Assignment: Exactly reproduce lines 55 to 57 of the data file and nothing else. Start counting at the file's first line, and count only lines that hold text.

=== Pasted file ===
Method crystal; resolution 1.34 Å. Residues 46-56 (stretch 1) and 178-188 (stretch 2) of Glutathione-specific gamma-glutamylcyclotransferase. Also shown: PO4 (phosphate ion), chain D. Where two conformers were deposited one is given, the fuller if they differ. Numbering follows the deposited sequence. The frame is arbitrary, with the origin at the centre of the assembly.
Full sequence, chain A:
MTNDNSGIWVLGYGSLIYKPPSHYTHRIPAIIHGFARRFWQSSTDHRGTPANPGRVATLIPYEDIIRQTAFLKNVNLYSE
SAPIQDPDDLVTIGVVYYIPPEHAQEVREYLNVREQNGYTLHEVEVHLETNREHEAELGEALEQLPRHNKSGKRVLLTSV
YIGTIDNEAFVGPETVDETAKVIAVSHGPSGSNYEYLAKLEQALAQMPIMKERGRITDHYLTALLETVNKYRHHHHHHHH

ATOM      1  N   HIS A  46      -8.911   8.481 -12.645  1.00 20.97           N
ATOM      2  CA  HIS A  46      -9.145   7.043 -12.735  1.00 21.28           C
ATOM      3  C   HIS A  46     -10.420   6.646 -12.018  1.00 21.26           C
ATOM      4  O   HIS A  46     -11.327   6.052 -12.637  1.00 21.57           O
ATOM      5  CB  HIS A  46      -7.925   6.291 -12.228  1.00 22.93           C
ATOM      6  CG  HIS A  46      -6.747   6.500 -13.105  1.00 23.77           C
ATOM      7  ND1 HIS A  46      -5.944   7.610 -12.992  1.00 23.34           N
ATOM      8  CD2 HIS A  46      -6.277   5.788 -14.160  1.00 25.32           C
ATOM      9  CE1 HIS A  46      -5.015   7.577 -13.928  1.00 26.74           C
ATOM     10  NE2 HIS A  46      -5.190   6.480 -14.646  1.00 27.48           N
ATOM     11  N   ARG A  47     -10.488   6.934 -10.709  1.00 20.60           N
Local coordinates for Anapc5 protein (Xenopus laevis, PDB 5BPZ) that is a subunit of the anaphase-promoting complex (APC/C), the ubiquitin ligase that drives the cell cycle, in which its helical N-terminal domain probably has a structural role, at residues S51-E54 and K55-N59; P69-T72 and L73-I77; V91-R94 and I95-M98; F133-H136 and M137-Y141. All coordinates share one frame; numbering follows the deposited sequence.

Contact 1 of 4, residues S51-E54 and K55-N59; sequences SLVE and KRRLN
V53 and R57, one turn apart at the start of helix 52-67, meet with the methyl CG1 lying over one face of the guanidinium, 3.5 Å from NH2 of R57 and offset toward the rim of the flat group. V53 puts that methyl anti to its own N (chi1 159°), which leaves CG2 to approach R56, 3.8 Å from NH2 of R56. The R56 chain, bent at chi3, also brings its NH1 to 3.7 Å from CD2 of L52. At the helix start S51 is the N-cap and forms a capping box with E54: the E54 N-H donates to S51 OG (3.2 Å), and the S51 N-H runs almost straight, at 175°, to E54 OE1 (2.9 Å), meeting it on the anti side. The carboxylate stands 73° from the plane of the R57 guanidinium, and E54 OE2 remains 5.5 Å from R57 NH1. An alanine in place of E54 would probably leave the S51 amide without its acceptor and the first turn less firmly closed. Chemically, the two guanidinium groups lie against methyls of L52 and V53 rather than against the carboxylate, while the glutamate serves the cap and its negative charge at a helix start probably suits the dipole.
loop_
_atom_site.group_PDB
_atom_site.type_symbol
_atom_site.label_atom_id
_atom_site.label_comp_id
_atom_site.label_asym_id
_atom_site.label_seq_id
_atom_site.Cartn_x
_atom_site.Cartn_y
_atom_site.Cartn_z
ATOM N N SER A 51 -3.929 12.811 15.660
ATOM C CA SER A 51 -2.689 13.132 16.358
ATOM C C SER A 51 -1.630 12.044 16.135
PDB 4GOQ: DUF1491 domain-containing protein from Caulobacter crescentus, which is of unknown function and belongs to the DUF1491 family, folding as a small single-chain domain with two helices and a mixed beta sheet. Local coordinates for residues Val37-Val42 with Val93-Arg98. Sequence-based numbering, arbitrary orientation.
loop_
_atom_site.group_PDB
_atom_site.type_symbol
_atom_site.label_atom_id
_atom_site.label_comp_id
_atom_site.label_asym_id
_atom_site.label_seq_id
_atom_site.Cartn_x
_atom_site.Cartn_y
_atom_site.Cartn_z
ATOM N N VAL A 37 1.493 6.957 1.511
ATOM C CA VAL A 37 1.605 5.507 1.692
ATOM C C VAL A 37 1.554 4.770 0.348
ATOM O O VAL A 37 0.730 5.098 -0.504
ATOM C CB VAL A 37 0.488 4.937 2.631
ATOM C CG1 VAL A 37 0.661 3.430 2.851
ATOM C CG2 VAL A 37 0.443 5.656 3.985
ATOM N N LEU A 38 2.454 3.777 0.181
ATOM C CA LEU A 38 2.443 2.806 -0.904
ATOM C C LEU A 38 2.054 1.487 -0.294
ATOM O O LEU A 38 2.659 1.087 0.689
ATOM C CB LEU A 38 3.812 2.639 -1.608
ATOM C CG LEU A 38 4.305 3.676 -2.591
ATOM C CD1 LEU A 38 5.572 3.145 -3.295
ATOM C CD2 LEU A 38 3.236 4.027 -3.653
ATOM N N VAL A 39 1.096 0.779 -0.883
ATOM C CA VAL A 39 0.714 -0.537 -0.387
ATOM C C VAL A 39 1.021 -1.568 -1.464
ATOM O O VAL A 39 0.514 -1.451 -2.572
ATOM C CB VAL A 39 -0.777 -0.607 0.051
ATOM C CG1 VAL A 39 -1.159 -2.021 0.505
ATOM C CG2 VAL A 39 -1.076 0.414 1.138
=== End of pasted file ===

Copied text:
ATOM C CB LEU A 38 3.812 2.639 -1.608
ATOM C CG LEU A 38 4.305 3.676 -2.591
ATOM C CD1 LEU A 38 5.572 3.145 -3.295